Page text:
This issue typifies the trade offs that tax administrators make when dealing with the most vulnerable taxpayers and illustrates the challenges of giving life to taxpayer rights. The statute authorizing transfer of cases to debt collectors allows IRS to assign cases with “potentially collectible inventory.” This requires a deeper consideration of the meaning of “potentially collectible.” In a post from 2017 Keith recounted his meeting with the Commissioner that covered some of this ground in this report, including the importance of programming to effectuate policy decisions not to assign certain cases to debt collectors. The Objectives Report makes a compelling case for a fuller consideration of systemically excluding from the category of “potentially collectible” all taxpayers who are likely vulnerable and who are unlikely to either fully pay or be able to comply with the terms of a payment plan.

The IRS response on this issue states that to build into its IT capability a way to systemically screen out vulnerable taxpayers (like SSDI recipients) would require resources and it is not required to do so by law.

It is not easy to quantify the costs of unfair collection procedures (though no doubt those costs are very real and tangible for those affected) whereas there are scarce dollars at issue in building out an IT system that would limit the assignment of vulnerable taxpayers to private debt collectors. Forcing the IRS to justify its approach and explain is a key way to expose trade offs when an agency, as IRS does here, declines to apply the resources as the NTA suggests. As the report reveals, the risks to taxpayers are still present. The real value of this part of the report is that absent a process such as this it is almost certain that the taxpayers whose rights are impacted would be mostly invisible. Visibility is a necessary but not sufficient means of protecting taxpayers. Absent a change in policy by the IRS itself, it will be left to Congress and perhaps the courts to ensure that the rights the NTA flags are protected.

Leslie Book About Leslie Book

Professor Book is a Professor of Law at the Villanova University Charles Widger School of Law.

Comments

  1. Bob Kamman says:

    I am trying to read between the lines of the section in Volume 2 that deals with what everyone else calls the gig economy, but IRS and NTA call the “sharing” economy. (See George Carlin on “soft language.”) NTA takes for granted that those finding work through an app are self-employed; IRS says, maybe not. In its answer to NTA’s request for more online resources for these taxpayers, IRS writes (Volume 2, Page 131):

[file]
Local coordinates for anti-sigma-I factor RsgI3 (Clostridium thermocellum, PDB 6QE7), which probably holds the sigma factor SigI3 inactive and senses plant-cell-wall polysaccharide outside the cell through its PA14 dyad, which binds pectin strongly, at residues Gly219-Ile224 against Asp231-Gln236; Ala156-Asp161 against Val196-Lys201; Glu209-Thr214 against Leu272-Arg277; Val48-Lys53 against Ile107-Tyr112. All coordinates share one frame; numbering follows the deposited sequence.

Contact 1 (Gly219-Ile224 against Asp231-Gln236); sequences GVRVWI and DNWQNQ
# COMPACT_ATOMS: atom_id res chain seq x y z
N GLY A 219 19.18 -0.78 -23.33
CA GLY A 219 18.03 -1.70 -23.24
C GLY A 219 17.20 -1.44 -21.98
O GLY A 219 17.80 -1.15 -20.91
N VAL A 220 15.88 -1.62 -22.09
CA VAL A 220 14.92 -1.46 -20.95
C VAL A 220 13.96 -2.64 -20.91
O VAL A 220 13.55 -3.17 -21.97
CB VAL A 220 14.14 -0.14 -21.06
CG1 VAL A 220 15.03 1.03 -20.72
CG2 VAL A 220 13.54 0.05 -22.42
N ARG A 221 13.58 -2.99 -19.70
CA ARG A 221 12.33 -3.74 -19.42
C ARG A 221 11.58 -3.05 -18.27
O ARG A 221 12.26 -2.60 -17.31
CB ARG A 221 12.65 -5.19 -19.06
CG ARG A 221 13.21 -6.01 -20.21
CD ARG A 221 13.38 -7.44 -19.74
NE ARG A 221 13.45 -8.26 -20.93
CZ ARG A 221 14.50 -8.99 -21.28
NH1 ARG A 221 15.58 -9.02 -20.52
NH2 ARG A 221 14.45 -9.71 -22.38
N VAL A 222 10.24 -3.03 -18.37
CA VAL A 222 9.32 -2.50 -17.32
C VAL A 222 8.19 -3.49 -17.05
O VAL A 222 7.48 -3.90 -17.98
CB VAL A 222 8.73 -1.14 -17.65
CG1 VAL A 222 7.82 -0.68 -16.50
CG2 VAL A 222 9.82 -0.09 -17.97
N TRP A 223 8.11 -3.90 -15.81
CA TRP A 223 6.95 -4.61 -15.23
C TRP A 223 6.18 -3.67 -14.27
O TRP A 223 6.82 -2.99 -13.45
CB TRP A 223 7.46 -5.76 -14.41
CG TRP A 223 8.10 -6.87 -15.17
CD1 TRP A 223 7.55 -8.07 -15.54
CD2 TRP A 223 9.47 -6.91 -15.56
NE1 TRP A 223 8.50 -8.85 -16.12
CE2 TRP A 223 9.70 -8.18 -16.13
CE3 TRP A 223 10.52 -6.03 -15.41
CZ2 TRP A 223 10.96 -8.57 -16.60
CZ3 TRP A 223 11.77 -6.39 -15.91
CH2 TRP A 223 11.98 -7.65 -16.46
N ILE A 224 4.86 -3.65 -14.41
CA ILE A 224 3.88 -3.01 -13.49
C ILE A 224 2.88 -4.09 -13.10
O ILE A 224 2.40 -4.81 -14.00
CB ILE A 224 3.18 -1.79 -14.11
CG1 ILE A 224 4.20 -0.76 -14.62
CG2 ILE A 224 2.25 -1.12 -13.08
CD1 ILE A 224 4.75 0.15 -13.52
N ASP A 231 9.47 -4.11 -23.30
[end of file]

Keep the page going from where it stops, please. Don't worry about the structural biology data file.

“Not all workers participating in the sharing economy are independent contractors, engaged in a trade or business, who should be receiving Forms 1099, and filing Form Schedule C with their Form 1040. In fact, many participants in the sharing economy are employees of a service coordinator who should be reporting the amounts paid as wages subject to Federal Insurance Contributions Act (FICA) tax, regardless of whether their employees receive a Form W-2.

    “Furthermore, many service coordinators, by definition, are employers who should be withholding and paying the applicable employment taxes. Accordingly, the determination of the proper employment status of the service provider must be made before understanding the tax ramifications for the service provider and service coordinator. Employment status determinations are factually intensive and the results of such an analysis will vary based upon the type of sharing economy services provided.

    “Proper employment status classification drives whether: (1) the service provider files a Schedule C; (2) employment taxes should be withheld from wages and deposited with the IRS (or for the service provider, self-employment tax is due); (3) work-related expenses are 100% deductible or subject to a 2% floor for the service provider; and (4) quarterly estimated income tax payments are due from the service provider.”

    Perhaps the problem that the NTA should identify is that gig workers should find out first whether their 1099 income should really be reported on a W-2.

    Although the NTA describes the “sharing” economy as a “growing segment of the taxpaying population,” there are recent reports to the contrary. See, for example, this item last month from a Washington Post blog:

    “Companies like Uber and Lyft — which offer workers flexible work without being employed by a traditional company — have been held up as transformational forces in the American economy. Many predicted more firms would follow Uber’s lead, turning America into a nation of freelancers who have a distant and tenuous relationship with employers.

    “But the gig-economy, which has drawn billions of dollars in venture capital and praise but deep criticism from policymakers, appears not to have caused the massive disruption to the economy that many originally thought.

    “A new report from the Bureau of Labor Statistics, the first in 13 years on the topic, says the share of U.S. workers in these types of jobs has shrunk from 7.4 percent in 2005, before Uber and its like existed, to 6.9 percent in 2017.”

    https://www.washingtonpost.com/news/wonk/wp/2018/06/07/there-are-fewer-workers-in-the-gig-economy-today-than-before-uber-existed-official-data-show/?utm_term=.52a60e760ff3

  2. Ms. Olson needs to do a stint as Commissioner so she can see how “easily” her ideas are implemented.

  3. Thank you, Professor Book! This blog is a gift from the procedural tax-law heavens. Thank you.